Java String Class With Method Examples

In this tutorial we’ll learn about String in Java which is one of the most important and extensively used class in Java.

Java String

String in Java is a sequence of characters and it is represented by String class residing in java.lang Package.
Whenever you create a String in Java it is created as an object of String class. String class provides many constructors and methods to create and manipulate strings, in this post and in successive posts we’ll see application of some of the most used String methods.

Creating String in Java

Since every string in Java is an instance of String class so a new String can of course be created using new operator. Apart from that String can also be created by assigning a string literal to a String instance.

So, there are two ways to create a String-

  1. Using String literal
  2. Using new keyword

Creating Java String using string literal

The most direct way to create a string is to assign String literal to an instance of String, for example

String str = "Hello";

In this case, “Hello” is a string literal; a series of characters that is enclosed in double quotes. Whenever Java compiler encounters a string literal in your code, the compiler creates a String object with its value.

One interesting point about creating string using string literal is that for string literals JVM may create only single instance in memory. What that means is, if there are more than one string literals having the same value they all point to the same String reference in memory.

For that Java uses a structure called constant String pool. When a String is created using string literal JVM looks in this string pool to find if a String with the same value already exists in the pool. If such a String already exists then the created String also refers to the same String otherwise a new String object is created and stored in the String pool.

For example if two Strings are created as follows-

String str1 = “Hello”;
String str2 = “Hello”;

How these values are stored in the String pool is explained using the following image.

String in Java

You can also verify it using a Java program. In the example two Strings are created using string literals and then their references are compared using equality ‘==’ operator.

public class StringLiteral {
	public static void main(String[] args) {
		String str1 = "Hello";
		String str2 = "Hello";
		// checking if memory reference is same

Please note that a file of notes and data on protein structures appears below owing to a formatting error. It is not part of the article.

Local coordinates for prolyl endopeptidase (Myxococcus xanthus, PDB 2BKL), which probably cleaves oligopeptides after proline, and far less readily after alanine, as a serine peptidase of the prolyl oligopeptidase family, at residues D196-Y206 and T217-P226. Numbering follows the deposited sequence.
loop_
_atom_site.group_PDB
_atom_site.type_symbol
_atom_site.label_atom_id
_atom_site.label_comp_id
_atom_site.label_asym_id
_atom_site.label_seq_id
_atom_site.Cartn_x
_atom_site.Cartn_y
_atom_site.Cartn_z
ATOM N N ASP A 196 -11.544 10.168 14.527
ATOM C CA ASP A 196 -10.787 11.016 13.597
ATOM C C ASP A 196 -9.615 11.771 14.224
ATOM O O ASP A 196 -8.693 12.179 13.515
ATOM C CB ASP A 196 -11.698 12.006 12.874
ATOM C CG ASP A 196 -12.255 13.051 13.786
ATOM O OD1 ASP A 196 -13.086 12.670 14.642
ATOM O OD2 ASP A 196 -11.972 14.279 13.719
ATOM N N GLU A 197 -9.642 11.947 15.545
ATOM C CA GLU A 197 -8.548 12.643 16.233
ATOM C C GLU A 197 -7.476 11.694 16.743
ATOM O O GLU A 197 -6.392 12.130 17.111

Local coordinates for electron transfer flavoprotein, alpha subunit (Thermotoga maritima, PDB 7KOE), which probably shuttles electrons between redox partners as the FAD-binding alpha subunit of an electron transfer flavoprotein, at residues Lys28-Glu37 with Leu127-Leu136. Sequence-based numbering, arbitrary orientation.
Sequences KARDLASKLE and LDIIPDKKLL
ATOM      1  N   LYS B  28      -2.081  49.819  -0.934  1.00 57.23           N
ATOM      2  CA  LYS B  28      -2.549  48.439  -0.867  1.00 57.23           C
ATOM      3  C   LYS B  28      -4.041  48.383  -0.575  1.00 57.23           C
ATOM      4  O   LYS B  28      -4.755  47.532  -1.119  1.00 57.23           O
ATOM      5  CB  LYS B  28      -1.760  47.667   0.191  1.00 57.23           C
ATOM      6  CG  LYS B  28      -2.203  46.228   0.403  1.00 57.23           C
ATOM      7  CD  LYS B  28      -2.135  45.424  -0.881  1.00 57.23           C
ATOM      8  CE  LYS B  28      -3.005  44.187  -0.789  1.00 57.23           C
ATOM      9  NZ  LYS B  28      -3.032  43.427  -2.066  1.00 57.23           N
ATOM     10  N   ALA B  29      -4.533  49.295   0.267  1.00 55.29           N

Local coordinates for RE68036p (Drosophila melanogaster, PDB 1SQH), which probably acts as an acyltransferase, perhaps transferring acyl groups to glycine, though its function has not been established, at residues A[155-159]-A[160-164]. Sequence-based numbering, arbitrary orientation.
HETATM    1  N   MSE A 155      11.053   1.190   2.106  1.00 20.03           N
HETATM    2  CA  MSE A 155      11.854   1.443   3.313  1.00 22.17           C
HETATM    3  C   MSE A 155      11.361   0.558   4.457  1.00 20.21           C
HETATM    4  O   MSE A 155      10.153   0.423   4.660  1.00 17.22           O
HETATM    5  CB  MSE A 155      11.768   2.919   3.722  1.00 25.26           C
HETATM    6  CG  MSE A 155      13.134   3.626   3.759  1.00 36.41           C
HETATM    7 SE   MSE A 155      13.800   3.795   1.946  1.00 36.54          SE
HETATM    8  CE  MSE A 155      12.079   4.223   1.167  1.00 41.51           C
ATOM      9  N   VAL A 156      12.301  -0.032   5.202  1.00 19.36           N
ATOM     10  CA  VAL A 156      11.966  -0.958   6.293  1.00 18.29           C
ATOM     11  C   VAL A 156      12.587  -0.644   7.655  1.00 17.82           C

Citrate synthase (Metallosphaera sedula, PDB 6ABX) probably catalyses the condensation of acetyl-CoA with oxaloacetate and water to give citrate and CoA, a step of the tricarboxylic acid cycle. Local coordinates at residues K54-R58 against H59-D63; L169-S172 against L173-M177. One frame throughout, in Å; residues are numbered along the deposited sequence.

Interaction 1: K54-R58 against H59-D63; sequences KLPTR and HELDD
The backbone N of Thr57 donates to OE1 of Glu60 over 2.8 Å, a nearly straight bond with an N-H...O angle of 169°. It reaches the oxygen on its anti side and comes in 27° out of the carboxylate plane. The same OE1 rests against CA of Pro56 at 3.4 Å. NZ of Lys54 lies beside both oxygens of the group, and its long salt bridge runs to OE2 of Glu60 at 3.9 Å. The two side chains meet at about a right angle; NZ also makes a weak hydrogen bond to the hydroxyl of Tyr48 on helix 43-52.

if(str1 == str2){
			System.out.println("str1 and str2 are pointing to same memory reference");
		}else{
			System.out.println("str1 and str2 are not pointing to same memory reference");
		}
	}
}

Output

str1 and str2 are pointing to same memory reference

To know more about constant String pool in Java check this post- Constant String Pool in Java

Creating String using new keyword

You can also create String instance using new operator. In String class there are thirteen constructors that allow you to provide the initial value of the string using different sources like char array, byte array, StringBuffer, StringBuilder etc.

String str = new String(); // empty character sequence

String str1 = new String("Hello");

char[] helloArray = { 'H', 'e', 'l', 'l', 'o'};
String str2 = new String(helloArray);

Note that when String is created using new operator even if two Strings have same values they are stored as separate objects in memory, instance is not shared as in the case of String literal.

public class StringLiteral {
	public static void main(String[] args) {
		String str1 = new String("Hello");
		String str2 =  new String("Hello");
		// checking if memory reference is same
		if(str1 == str2){
			System.out.println("str1 and str2 are pointing to same memory reference");
		}else{
			System.out.println("str1 and str2 are not pointing to same memory reference");
		}
	}
}

Output

str1 and str2 are not pointing to same memory reference

As you can see even if the value is same for two String objects created using new operator now the reference is not shared.

String concatenation using overloaded operators

Though String class has a concat() method for concatenating String but the Strings are more commonly concatenated using + or += operator.

These two operators + and += are overloaded in Java to work with Strings.

For example-

String str = "Hello" + " " + "World";
System.out.println(str); 
// Output -- Hello World
String str1 = "Hello";
String str2 = "World";
str1 += " " + str2;
System.out.println(str1);
// prints Hello World

Point to note here is that String class is immutable which means once a String object is created it cannot be changed. When you use a String modification method like concatenation what actually happens is that a new String is created and returned that contains the result of the operation.

To know more about why String is immutable in Java check this post- Why String is Immutable in Java